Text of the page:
| Fromage Blanc with pears and honey.
Photo: Marylise Doctrinal, Flickr
If you like eating thick, creamy French cheese such as Chaource, you're likely to enjoy fromage blanc. At Fromagerie Trotté, customers come in weekly for what at first blush resembles chunks of cream, large pieces of mascarpone or crème fraîche. They are not ordering cream, of course, but are lining up for fromage blanc -- also called fromage frais, which literally translates to "fresh cheese."
Fromage blanc is a young cheese that is made from cow's milk. It's essentially an un-aged fresh cow's milk cheese – that is, it represents the beginning stages of cheesemaking before the addition of rennet and salt. Therefore, its texture is soft and milky, similar to that of cottage cheese and yogurt. Like yogurt, it has a relatively low fat content (assuming that there is no added cream.)
In France, this popular cheese is often sold in two forms: fromage blanc campagnard and fromage blanc lissé (called Quark in the United States). The former is more rustic and looks like big chunks of cheese swimming in a milky liquid, not unlike cottage cheese. The latter is whipped and has an even texture throughout, with an identical consistency to crème fraîche. (In French, the names will direct fromage lovers to their preferred style: Lissé means "smoothed" and campagnard means "rustic.")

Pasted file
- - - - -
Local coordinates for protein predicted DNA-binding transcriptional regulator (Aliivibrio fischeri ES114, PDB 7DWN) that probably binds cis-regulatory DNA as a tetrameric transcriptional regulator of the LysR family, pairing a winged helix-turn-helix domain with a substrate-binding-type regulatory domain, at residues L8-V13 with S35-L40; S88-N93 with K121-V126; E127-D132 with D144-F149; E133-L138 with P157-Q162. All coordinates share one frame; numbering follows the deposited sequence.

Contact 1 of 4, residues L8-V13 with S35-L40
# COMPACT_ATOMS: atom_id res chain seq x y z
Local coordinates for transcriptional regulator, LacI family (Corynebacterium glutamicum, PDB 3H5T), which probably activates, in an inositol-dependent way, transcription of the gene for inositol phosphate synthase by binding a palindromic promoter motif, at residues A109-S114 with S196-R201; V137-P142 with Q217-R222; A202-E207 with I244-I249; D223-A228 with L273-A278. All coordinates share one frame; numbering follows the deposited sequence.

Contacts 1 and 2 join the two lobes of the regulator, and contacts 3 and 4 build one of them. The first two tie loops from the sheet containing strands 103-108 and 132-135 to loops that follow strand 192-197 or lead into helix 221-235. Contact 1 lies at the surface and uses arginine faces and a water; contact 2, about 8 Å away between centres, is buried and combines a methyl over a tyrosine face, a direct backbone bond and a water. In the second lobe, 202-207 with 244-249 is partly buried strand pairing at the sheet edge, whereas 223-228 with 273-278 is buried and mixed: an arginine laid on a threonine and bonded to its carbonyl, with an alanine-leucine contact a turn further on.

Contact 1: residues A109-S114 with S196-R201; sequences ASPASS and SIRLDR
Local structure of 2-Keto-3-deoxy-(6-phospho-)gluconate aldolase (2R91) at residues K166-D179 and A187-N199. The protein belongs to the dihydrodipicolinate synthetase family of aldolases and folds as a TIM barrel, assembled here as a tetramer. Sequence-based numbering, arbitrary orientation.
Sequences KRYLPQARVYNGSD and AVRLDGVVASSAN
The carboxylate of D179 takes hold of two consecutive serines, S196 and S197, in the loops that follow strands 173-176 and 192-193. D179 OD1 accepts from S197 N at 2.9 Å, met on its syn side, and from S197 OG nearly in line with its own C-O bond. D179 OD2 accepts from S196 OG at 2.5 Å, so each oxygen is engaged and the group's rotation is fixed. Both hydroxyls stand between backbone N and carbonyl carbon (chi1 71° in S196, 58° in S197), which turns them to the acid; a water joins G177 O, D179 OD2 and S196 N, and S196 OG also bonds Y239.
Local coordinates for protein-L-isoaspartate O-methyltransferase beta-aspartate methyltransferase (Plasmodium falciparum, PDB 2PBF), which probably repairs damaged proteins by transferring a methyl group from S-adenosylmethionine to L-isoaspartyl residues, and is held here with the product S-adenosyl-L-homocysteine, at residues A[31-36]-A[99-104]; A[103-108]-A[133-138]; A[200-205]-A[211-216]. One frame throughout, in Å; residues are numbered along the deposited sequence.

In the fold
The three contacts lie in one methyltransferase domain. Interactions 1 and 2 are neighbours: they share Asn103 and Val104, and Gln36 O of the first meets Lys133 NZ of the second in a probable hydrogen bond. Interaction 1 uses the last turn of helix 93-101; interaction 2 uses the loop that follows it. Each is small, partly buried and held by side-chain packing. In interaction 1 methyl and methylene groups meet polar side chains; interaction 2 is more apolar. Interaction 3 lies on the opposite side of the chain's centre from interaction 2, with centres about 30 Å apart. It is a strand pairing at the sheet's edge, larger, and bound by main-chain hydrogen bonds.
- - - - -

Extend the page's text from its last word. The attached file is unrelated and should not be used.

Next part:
Fromager and affineur Pascal Trotté prefers the more classic fromage blanc campagnard because of its various textures. "The whipped kind is popular with children who favor the uniform texture," Trotté says. "But when it comes down to flavor, both taste the same -- mildly tart and rich."
When eating fromage blanc, Trotté likes to add sugar or honey (called fromage blanc au miel). Many of his customers pair it with fresh berries to create a tasty and relatively healthful breakfast or dessert. While fromage blanc is sold in nearly every French cheese shop, it can now be found throughout the U.S. at cheese shops like Cowgirl Creamery. So, instead of pairing strawberries with crème fraîche, next time, try fromage blanc (pronounced froh-mahj blonk -- hey, it sure sounds better than "Quark").